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Where do the mocks live?

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During the recent library adjustments the main aim was to add tests. As we write tests we create lots of mock objects. Our libraries are dependant on each other, as libraries tend to be, and this means that often a library uses an interface from another library... When it comes to test the dependant library it's often handy to be able to use the mock object that you created to test the library that you're dependant on... If you see what I mean... The, slightly labored, point being, it's important where you keep your mock objects...…

Thought for the day

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There are two ways of constructing a software design; one way is to make it so simple that there are obviously no deficiencies, and the other way is to make it so complicated that there are no obvious deficiencies. The first method is far more difficult. - C. A. R. Hoare From Joel's discussion board...…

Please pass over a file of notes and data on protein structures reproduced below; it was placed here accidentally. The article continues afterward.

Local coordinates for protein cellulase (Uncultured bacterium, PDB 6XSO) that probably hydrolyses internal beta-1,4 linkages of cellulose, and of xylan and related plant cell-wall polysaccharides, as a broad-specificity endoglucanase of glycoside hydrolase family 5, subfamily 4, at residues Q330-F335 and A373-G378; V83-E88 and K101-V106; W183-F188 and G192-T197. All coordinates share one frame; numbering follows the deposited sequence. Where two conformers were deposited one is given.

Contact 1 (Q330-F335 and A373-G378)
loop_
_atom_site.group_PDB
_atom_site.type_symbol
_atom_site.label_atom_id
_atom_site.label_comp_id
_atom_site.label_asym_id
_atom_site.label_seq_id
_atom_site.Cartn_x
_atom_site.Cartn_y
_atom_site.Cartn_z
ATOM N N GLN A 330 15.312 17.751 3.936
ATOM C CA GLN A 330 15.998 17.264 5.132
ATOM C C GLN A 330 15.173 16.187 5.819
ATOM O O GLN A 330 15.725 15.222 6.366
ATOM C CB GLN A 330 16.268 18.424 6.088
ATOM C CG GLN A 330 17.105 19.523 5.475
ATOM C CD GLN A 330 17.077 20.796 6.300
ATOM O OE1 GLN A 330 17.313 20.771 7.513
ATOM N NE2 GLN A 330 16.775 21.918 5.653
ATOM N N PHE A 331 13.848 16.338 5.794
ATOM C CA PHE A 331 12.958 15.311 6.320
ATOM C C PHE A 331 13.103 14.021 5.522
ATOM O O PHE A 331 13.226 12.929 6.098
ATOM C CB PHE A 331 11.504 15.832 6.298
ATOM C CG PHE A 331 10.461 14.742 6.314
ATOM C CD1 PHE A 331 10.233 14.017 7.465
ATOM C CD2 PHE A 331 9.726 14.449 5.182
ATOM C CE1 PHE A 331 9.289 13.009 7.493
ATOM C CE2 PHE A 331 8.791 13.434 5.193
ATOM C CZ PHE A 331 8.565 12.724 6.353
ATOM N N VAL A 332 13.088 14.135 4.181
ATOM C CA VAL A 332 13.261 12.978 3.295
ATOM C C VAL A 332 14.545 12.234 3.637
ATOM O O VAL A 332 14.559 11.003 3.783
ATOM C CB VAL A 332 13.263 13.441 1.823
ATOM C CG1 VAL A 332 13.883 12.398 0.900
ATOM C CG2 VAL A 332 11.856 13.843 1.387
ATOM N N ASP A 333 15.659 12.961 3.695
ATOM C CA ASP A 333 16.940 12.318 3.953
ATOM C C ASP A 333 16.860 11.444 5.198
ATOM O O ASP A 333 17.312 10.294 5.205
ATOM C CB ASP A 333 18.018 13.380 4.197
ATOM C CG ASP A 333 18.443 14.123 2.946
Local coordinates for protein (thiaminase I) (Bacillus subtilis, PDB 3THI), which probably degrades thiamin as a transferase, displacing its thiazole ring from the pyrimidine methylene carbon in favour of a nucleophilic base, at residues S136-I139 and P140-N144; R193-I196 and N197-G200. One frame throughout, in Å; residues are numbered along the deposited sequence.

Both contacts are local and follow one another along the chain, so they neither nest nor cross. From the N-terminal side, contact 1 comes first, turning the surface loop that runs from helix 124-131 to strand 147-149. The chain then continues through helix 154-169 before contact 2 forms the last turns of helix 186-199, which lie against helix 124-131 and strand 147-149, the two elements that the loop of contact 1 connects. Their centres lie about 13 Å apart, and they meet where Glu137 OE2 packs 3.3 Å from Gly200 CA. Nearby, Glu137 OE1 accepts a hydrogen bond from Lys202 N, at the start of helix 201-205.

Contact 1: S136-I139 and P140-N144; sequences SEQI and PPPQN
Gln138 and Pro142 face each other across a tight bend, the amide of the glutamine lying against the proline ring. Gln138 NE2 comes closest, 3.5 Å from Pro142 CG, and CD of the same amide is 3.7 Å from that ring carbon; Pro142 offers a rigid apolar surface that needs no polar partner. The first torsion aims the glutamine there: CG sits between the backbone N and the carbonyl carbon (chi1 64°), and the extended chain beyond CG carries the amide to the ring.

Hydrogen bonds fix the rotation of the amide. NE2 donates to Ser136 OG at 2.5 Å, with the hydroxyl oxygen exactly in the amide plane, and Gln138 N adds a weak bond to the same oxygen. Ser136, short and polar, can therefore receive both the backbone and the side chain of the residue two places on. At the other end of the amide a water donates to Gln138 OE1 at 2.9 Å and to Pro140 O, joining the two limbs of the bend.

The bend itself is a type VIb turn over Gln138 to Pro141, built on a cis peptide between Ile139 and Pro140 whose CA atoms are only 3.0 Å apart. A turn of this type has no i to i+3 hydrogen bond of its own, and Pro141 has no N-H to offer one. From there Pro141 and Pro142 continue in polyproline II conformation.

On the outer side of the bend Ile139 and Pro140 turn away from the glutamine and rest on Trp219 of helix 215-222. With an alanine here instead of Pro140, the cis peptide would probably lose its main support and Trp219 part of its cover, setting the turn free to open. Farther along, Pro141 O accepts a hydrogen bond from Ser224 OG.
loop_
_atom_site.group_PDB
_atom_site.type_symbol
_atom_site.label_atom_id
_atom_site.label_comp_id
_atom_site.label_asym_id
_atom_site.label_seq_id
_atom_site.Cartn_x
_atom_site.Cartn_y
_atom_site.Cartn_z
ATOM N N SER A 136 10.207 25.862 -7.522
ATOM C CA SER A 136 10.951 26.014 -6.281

Looking for more blogs to read

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I want some new and interesting blogs to read, so leave a comment if you have any suggestions. I subscribe to quite a few (opml file here) but I'm a bit tired of the Microsoft Employee Bleating Edge Blog stuff... Ideally I'm looking for technical blogs with a "working programmer" slant. It would be nice if they were biased towards C++ but I don't really care. I think these guys are good, so more like this would be nice: Stan Lipman, Eric Lippert, Raymond Chen, Wesner Moise, etc.…

We want information, information, information

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Who are you? The new number 2... Who is number 1? Looks like Roy Osherove is making waves with his comments about MVP information hoarding... Having been in the position of being a developer searching for scraps of information on a MS technology that doesn't appear to be documented as well as it could be I know where he's coming from.…